Overtown Miscellany at overtown.org.uk
Walton - Wakefield - West Yorkshire
Squire Charles Waterton the Naturalist
and more ....

Search provided by freefind
Walton, Wakefield, West Yorkshire
| Site Home |
WALTON - OVERVIEW
(near Wakefield, West Yorkshire)
| What's On |
Site Main Menu
Some principal pages in this section (see Main Menu for more)
History
History - The Spurrs
Location
Interactive Map
HS2 Route - Walton
Around the Village
Walton Colliery
What's On
Links

Overtown.org.uk

Welcome to Walton.

| Village Location | Interactive Map of Village | Around the Village |

The village of Walton is part of the Wakefield Metropolitan District in the County of West Yorkshire. The village is about 5.5 kilometres (3.5 miles) to the south of the City of Wakefield between Sandal Magna and Crofton.

It is a pleasant village with a bit of a history, a few fine old houses, some good farmland and leisure areas close at hand.  The village is home to what was the world's first nature reserve, created by Charles Waterton, the Squire of Walton Hall.
Walton is still (just about) surrounded by countryside, although the spread of new houses from Wakefield, and development within the village itself, seems set to continue. To the south lies pleasant countryside including Haw Park Woods and Wintersett.

Although administered by Wakefield Metropolitan District Council (the "single tier authority"), Walton also has its own parish council that represents the interests of the village and deals with a range of local matters.

Public transport is provided by local Metro trains, the nearest station is at Sandal and Agbrigg, with Intercity trains at Wakefield Westgate.   Walton lost its own railway station on the old Midland line in the early sixties, around the time that the English railway network as a whole was decimated during the Beeching cuts ordered by the government of the day. The old Midland line, to the west of the village by Greenside, is still in use as a goods line and for the testing of trains. There is also a regular bus service to Wakefield and Crofton and beyond.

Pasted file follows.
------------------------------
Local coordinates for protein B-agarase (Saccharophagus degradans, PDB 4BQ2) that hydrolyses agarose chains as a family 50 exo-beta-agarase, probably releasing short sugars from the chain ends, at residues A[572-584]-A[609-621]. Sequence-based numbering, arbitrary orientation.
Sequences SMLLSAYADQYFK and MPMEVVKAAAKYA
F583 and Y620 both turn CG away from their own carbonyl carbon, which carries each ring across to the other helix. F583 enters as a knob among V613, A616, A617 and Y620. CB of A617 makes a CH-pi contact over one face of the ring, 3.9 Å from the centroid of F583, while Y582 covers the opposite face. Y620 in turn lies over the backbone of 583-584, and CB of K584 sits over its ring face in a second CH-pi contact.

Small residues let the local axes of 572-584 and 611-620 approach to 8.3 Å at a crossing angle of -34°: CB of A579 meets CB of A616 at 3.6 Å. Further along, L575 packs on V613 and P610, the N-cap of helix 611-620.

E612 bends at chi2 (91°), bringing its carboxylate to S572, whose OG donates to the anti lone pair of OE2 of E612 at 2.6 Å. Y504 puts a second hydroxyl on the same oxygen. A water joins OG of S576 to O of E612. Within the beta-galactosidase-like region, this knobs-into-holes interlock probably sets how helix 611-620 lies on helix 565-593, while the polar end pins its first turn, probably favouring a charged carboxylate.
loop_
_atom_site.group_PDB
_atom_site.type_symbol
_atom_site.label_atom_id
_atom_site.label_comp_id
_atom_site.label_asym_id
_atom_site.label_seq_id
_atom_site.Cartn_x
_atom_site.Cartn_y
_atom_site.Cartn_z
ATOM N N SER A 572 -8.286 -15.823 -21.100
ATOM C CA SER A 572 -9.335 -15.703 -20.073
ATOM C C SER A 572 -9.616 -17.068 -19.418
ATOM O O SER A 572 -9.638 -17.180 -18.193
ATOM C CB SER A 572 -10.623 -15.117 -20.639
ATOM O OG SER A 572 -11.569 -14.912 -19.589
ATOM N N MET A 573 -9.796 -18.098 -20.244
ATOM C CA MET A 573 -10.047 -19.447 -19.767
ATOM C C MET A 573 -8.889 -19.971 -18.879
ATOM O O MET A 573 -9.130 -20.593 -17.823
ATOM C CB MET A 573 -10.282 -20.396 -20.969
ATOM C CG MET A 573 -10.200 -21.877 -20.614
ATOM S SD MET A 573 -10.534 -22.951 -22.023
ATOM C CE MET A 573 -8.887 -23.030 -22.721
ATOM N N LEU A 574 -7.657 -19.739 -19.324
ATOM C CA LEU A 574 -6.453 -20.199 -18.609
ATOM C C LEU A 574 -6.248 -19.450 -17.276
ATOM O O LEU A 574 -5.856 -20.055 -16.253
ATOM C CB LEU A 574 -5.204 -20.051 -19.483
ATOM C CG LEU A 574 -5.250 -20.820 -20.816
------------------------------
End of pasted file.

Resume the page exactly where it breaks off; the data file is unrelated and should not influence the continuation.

The station has gone but the village is still bounded on three sides by the remnants of the once extensive railway system. Indeed, the existence of the railway tracks around the village is considered to have helped Walton preserve its identity and fend off its absorption by the nearby city - the suburban sprawl that has enveloped Sandal Magna.

LDF and Local Plan.The LOCAL DEVELOPMENT FRAMEWORK
Read about the Local Development Framework and the Local Plan at Wakefield Council's official website:
• Local Plan page.
• The LDF portal.
• Walton Neighbourhood Plan.
[Site accessed on 27 May 2017.]


HS2 and WaltonHigh Speed Train HS2 Phase 2 - coming our way!
The preferred route through Walton Civil Parish.
Read more.
 
Peter Wright - A History of Walton.Walton's History - Further Reading

For a detailed look at the history of the village, Peter Wright's A History of Walton is a good starting point.

A rich source of local facts. Illustrated.

It is out of print, but may still be available on Amazon, visit the book shop. Other copies may still available on the internet and in the village library.

■ Discover local history at Walton Community Library.

Walton CollieryWalton Colliery
At one time, there was a colliery with pit shafts situated between Walton and Crofton on what is now the Walton Colliery Nature Park.  The Walton pit (once known as Sharlston West) opened in 1890 and closed in 1979 before the Miners' Strike of the 1980s.


On 22nd April 1959, five men lost their lives when an explosion of firedamp occurred in the mine. (more ...)

Walton Hall and Park Walton Hall & Squire Charles Waterton